The school board president of the Snugg’s Cove, California Consolidated School District announced yesterday that the board has voted unanimously to abolish graduation.
“An Ohio student recently went on a shooting rampage because of the pressure associated with graduation,” Board President Anna Kossett told a reporter for the Snugg’s Cove Setting Sun. “It would be the height of irresponsibility for us to allow that sort of thing to occur here in Snugg’s Cove.”
Ms. Kossett explained that in the process of talking with students during the school’s daily anxiety abatement class, teachers had discovered that students fear graduation once they begin to understand that they will face more difficult competitive situations than those they are accustomed to. “They realize they will either have to get jobs or go to colleges that may not provide as nurturing an environment as that in Snugg’s Cove,” the former school psychologist-turned-administrator said.
The Snugg’s Cove school district has led the way in seeking to make students comfortable in the school setting. In 1965 it abandoned letter grades for a more progressive grading system. “Like everyone else, we had used a system of letters from A to F,” Ms. Kossett said, “but when we found that the children who got D’s and F’s felt inferior to the other children we reversed the letters, hoping to improve their self-esteem. But after a year or so it became apparent that even though they were now receiving A’s and B’s, they still felt inferior. So we had to find another way.”
The school never considered using numbers because the concept of greater and lesser is implicit in any use of numbers. Eventually it decided on a system of colors. “Blue was chosen because it is the color of serenity,” Ms. Kossett explained. “Navy was for the students whose work was deemed acceptable, aqua for the average and sky blue for those who needed improvement. During that time the school’s motto was ‘The sky is not the limit’, Ms. Kossett said. “We wanted the sky blue students to understand that they could achieve just as well as anyone else if they’d set their sights beyond the sky.”
Apparently it worked, because the graduation rate, which had been hovering around 65%, shot up to 100% as soon as the requirement for graduation was changed from an average of aqua to an average of blue.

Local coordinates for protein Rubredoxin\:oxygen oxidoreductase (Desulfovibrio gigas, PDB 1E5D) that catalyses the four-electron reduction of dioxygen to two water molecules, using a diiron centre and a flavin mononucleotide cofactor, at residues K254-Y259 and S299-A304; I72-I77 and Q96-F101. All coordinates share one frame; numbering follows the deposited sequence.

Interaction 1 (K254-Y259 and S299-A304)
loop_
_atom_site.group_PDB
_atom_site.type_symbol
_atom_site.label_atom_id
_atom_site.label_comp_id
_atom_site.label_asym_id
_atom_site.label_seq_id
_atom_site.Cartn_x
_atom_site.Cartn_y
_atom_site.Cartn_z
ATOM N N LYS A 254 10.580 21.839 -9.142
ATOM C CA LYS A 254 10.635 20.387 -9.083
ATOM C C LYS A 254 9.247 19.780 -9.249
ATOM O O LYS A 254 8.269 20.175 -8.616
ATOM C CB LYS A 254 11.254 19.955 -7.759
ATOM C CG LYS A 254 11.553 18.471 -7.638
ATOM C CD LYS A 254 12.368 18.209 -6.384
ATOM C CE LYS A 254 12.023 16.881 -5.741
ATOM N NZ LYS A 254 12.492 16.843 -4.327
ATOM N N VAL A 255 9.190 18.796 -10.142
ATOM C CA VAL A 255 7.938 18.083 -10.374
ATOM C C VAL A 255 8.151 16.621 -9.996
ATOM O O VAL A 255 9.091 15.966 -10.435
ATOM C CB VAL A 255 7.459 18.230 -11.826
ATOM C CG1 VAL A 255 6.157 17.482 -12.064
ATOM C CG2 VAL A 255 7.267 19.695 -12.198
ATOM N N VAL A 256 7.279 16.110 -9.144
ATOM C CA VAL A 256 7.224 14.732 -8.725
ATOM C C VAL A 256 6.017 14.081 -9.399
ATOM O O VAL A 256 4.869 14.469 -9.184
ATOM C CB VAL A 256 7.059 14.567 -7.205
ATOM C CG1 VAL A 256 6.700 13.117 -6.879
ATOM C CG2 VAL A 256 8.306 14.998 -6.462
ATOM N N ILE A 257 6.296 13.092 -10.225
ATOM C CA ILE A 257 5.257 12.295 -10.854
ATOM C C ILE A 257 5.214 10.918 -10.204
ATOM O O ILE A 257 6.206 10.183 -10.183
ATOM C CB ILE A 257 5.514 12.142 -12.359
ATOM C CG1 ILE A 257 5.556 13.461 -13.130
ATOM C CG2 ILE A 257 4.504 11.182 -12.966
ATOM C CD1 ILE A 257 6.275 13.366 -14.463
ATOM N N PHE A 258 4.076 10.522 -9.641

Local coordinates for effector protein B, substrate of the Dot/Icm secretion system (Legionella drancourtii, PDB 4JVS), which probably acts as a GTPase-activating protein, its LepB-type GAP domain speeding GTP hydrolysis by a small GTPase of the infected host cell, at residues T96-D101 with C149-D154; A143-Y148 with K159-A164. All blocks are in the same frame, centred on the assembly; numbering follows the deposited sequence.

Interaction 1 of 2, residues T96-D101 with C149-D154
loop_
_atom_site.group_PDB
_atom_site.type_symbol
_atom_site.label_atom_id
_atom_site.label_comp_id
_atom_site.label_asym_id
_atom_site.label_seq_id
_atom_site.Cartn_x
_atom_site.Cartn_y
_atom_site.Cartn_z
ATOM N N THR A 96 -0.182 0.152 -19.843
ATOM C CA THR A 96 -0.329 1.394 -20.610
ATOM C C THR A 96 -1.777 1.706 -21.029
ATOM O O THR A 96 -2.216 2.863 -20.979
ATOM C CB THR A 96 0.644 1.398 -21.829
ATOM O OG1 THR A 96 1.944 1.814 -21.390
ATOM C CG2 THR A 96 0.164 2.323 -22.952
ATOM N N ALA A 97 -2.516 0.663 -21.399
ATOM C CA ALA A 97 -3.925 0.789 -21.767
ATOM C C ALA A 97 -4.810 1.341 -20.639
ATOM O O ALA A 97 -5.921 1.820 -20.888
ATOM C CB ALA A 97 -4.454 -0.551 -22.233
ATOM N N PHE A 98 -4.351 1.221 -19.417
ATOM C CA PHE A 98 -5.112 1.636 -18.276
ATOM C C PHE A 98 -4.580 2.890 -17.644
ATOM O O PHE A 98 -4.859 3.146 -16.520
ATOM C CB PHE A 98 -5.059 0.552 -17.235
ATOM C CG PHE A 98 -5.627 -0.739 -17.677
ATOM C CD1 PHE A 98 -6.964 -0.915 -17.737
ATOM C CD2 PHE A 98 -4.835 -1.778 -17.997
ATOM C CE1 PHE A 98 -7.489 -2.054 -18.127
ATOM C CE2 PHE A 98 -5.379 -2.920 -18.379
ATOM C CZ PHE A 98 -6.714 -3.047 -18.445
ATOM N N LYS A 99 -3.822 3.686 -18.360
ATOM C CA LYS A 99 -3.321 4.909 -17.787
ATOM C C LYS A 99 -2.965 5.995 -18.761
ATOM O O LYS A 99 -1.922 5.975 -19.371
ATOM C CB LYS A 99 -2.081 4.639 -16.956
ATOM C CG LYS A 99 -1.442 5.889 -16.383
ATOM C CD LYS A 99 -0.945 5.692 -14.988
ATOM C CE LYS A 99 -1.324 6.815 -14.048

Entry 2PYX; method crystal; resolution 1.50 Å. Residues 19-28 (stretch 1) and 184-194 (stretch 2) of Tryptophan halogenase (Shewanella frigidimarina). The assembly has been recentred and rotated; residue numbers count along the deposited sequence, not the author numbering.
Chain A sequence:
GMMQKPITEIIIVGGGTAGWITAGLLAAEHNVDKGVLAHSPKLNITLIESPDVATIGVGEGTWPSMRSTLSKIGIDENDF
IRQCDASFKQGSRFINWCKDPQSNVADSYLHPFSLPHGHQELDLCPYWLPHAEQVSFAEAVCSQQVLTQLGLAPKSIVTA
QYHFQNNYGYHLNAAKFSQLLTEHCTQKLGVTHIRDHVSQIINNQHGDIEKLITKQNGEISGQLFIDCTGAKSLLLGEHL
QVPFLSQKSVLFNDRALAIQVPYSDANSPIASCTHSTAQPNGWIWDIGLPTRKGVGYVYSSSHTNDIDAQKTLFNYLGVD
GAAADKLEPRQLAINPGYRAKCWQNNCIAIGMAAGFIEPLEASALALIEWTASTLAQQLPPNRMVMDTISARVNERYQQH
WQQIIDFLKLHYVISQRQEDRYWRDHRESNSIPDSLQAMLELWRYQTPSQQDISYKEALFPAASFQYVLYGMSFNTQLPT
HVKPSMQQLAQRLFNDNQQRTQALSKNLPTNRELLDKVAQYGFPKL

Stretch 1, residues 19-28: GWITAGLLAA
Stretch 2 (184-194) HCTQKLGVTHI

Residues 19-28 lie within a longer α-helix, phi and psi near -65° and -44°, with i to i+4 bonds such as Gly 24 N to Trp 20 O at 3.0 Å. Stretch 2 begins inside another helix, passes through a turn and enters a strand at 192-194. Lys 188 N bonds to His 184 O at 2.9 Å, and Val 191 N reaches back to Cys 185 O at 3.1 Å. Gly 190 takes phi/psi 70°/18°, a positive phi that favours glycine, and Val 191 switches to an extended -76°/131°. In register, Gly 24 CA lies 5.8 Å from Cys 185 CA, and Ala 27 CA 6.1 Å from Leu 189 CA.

About the same time, the school also adopted a policy of not teaching the students anything they did not already know. “We found that students were intimidated by the possibility of not knowing something,” Ms. Kossett explained. “It was undoubtedly a holdover from the days of taking tests and being graded.”
Despite the recent decision to abolish graduation, the town has always been very proud of its graduates. “Most of the students who’ve gone on to college have eventually adjusted to their new grading systems,” Ms. Kossett said. “ And the others seem to do well in their jobs. One of our former students even made the national news.”
Frank Levellmann had his fifteen minutes of fame last year when he sued the Tico Taco chain over its Employee of the Month program, claiming that choosing one employee over all the others made the ones not chosen feel inferior. Although Tico Taco’s attorneys explained that the company’s policy was to be sure no one got the award twice until each employee had had it once, the company was ordered to halt the program. At that point, the other employees sued, claiming that cessation of the program robbed them of the only tangible sign of their industriousness. Eventually, the company reached a settlement in which every employee would be named Employee of the Month each month.
In his post-trial news conference, Levellmann told reporters that he’d come up with the idea for his suit from his school days in Snugg’s Cove. “That’s where I learned that when you choose one thing, you are excluding other things. We didn’t have music lessons there because of the possibility of playing wrong notes. When you think about it, every time you play a note, you are choosing not to play all the other notes. How could anyone feel good about that kind of discrimination?”
From the date of its incorporation in 1955, Snugg’s Cove honored its commitment to provide a caring environment for its children. The town’s property taxes are among the highest in the state mainly because of its schools, which consist of many separate, nest-shaped classrooms. “I suppose it’s true that construction costs are higher than they would have been if we’d built a single building, but students agree that type of school could make them feel regimented,” Ms. Kossett said.
Now that there will be no more graduations in Snugg’s Cove, what can the graduates who have not graduated expect to do after high school? Ms. Kossett laughs at this apparent contradiction. “Oh, they’re graduating, all right. We just don’t call it that and we’ll skip the ceremony. What used to be this big, terrifying, looming occasion will become a pleasant transition that they can spread out over several years. They know that anyone who wishes to may stay. Our new policy will probably result in some temporary overcrowding, but we already have approval for funds to build some more classwombs.”